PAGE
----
Dear Sir,


Readers of the article in last weeks journal “EDF urged to generate gains for wildlife and people” could almost be mistaken into believing that the the proposals for Sizewell C are a positive boon for the environment. Whatever people think about nuclear power, make no mistake that EDF intend to turn a huge area of outstanding natural beauty into one of the largest industrial construction sites in Europe. Covering the beautiful fragile habitat with 7 million tonnes of steel and concrete will not improve it. The AONB (Area of Outstanding Natural Beauty) and SSSI(Site of Special Scientific Interest) status are given to this habitat because it is precious, rare and divers, and it is insulting to suggest that the havoc and destruction that will be wrecked on this area will be in any way ecologically beneficial.

I note that the only picture ever printed of the proposed Sizewell C is the aerial view of the 3D model which is posed to minimise its visual impact on the landscape. Why don’t EDF release pictures of the model from different angles so that viewers can really see the size and scale of the two new reactors? I suspect it is because people would realise that the new build is absolutely huge and will dominate and devastate the Sizewell coast. Further to this, the picture of the model does not show the area that will be laid to waste during the 10 years of construction. Swathes of land in addition to that shown are due to be used as lorry parks, temporary accommodation for 3000 migrant workers, and for storing the millions of tonnes of materials. None of these spaces feature on the model.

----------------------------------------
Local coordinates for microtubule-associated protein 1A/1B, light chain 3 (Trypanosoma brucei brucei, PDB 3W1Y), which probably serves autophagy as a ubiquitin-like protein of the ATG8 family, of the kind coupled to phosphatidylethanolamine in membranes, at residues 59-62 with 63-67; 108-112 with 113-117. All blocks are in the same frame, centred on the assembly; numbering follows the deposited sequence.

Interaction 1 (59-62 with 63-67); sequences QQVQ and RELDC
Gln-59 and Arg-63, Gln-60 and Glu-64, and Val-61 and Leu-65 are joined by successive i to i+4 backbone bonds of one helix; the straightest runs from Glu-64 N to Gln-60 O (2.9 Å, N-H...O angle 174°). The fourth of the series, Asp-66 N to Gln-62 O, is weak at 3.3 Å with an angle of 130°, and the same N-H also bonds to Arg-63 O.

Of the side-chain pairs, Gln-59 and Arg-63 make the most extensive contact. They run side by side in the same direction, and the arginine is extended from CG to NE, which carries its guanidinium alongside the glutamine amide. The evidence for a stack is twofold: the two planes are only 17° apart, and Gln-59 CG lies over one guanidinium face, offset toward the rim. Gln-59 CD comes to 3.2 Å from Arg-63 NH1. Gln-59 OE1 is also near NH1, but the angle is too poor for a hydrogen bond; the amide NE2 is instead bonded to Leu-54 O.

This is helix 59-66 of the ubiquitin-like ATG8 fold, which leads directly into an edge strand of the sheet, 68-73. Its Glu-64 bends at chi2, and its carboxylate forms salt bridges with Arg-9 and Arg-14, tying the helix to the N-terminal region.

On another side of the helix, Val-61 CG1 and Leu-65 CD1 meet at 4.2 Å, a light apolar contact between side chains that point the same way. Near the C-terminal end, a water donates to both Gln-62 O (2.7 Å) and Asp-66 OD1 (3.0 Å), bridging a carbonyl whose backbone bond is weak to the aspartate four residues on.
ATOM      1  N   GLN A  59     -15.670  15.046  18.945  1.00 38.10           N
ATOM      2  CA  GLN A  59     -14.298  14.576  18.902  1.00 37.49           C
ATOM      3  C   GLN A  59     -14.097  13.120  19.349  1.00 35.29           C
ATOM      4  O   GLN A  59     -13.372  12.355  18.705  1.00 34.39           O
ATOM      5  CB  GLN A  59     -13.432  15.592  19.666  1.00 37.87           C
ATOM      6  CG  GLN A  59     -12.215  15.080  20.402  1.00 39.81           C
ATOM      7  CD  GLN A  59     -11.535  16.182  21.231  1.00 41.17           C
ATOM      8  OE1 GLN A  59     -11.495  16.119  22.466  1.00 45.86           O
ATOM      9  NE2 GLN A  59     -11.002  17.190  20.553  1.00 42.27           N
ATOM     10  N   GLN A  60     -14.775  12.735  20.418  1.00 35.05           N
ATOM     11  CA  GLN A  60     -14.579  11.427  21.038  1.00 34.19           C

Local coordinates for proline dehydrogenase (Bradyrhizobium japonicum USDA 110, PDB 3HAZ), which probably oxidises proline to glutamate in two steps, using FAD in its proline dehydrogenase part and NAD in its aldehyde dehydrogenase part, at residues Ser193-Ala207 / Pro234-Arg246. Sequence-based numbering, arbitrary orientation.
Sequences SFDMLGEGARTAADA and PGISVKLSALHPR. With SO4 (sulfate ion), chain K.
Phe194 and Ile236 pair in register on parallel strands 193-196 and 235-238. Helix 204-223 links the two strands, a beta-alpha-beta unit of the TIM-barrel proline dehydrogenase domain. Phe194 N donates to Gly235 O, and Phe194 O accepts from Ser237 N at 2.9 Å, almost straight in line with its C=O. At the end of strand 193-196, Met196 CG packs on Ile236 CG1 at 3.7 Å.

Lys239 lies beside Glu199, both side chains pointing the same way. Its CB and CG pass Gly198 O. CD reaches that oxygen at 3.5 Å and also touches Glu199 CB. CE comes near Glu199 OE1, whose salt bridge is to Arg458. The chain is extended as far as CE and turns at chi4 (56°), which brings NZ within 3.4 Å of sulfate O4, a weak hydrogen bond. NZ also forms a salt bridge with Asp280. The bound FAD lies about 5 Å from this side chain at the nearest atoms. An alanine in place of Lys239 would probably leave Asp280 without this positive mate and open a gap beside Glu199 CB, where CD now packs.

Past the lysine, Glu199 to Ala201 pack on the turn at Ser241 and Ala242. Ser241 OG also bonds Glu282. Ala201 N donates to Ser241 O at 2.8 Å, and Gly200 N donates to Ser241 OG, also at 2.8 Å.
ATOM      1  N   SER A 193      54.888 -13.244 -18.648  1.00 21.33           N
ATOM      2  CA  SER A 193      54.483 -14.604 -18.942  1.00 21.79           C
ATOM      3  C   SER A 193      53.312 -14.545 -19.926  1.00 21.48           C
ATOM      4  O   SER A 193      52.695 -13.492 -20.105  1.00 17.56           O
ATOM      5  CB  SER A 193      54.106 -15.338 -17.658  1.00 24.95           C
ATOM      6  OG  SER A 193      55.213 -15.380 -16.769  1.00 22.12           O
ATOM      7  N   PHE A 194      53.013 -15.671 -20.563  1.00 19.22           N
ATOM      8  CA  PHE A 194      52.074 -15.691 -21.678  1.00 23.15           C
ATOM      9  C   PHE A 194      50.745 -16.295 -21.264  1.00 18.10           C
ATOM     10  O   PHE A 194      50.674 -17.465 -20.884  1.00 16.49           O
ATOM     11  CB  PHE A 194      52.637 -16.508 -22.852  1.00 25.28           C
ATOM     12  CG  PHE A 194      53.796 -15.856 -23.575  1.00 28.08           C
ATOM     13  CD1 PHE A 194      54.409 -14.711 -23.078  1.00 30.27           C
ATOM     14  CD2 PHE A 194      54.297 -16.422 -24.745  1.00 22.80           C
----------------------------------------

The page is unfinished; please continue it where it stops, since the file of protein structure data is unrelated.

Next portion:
The Environmental Stakeholders Alliance can urge, insist and demand that EDF pay attention to its ecological plan, but if EDF decides to ignore the advice from the alliance, it appears that the authorities are so desperate for EDF to build Sizewell C that they will accept anything EDF chooses to do. After all, it was not long ago that Suffolk County Councillor Guy McGregor stated that the lack of the four villages bypass on the A12 could be a “deal-breaker” which would lead to the authority formally objecting to proposed development of Sizewell C . Now it appears that because EDF does not think the bypass necessary, councillors are suggesting that it might not happen in one go, and if it does, a portion of it might have to be paid for by the Local Enterprise Partnership rather than by EDF.

Environmentalists and ecologists can urge all they like, but ultimately EDF can ignore these pleas.